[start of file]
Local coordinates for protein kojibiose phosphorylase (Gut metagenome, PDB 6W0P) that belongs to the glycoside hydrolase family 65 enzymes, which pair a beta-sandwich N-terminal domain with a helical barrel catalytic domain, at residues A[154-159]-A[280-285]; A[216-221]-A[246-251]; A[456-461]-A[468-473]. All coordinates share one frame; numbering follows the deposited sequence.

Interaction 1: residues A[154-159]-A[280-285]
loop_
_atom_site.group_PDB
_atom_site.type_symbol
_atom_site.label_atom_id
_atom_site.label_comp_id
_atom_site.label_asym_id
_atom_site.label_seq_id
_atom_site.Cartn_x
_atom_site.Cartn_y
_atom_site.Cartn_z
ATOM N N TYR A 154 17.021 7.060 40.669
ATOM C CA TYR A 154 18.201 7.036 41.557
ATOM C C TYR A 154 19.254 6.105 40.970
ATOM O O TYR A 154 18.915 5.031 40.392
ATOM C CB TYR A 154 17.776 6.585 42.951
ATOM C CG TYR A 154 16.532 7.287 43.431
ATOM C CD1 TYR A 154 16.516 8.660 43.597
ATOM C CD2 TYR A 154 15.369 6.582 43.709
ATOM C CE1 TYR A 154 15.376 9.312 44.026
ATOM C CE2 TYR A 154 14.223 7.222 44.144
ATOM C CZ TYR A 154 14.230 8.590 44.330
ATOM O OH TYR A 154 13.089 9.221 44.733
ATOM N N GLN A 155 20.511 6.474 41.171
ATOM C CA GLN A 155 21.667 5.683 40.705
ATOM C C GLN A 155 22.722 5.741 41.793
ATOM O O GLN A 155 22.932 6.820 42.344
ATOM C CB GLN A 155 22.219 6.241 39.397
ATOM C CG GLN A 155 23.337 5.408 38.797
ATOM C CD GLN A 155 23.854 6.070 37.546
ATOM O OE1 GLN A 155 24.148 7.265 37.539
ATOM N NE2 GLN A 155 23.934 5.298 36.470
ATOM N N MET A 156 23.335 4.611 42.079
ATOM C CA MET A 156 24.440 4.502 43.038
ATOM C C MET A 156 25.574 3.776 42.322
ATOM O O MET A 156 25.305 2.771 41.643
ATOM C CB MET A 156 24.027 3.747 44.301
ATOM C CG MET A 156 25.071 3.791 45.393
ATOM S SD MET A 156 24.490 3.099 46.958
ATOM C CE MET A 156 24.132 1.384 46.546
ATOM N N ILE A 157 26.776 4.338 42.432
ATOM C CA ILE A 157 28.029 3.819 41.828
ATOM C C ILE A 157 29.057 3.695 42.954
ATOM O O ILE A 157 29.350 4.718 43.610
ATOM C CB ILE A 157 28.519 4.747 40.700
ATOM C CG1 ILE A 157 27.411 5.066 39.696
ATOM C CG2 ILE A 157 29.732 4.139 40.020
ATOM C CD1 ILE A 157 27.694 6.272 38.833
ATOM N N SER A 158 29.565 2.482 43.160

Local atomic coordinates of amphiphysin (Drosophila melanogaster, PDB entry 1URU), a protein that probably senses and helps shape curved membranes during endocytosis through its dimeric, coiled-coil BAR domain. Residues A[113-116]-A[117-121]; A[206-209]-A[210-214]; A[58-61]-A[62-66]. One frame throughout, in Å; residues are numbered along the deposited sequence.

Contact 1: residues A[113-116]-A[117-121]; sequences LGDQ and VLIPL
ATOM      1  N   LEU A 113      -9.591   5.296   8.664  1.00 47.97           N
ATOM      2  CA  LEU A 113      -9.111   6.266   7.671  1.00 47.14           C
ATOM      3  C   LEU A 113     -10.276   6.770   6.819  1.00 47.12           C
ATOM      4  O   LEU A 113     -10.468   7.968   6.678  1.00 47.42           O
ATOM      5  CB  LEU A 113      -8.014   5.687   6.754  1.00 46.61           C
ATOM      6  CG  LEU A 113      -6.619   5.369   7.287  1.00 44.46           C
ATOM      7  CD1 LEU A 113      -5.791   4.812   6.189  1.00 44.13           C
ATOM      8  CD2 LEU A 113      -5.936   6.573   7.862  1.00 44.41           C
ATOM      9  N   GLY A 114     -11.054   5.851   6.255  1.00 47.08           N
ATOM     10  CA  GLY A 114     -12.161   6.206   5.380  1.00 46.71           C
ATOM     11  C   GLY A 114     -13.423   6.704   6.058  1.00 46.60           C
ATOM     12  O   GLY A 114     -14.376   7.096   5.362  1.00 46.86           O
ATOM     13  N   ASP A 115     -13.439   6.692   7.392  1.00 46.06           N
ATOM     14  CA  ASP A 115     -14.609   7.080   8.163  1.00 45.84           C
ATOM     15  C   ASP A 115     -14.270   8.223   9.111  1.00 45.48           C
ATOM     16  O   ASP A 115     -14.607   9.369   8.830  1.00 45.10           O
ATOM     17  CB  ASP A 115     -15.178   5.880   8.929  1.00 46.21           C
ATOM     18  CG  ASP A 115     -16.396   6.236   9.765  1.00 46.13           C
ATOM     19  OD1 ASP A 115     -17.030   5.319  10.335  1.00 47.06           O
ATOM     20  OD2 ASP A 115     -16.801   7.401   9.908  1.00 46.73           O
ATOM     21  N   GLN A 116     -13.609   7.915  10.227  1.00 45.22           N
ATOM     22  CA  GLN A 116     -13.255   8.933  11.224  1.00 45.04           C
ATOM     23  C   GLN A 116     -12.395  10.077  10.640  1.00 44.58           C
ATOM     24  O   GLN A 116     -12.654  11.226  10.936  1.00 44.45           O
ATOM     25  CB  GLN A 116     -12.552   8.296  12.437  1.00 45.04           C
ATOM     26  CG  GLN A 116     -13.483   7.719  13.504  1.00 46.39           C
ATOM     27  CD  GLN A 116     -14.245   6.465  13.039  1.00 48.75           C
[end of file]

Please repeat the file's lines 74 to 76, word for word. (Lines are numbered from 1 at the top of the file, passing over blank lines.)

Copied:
ATOM     22  CA  GLN A 116     -13.255   8.933  11.224  1.00 45.04           C
ATOM     23  C   GLN A 116     -12.395  10.077  10.640  1.00 44.58           C
ATOM     24  O   GLN A 116     -12.654  11.226  10.936  1.00 44.45           O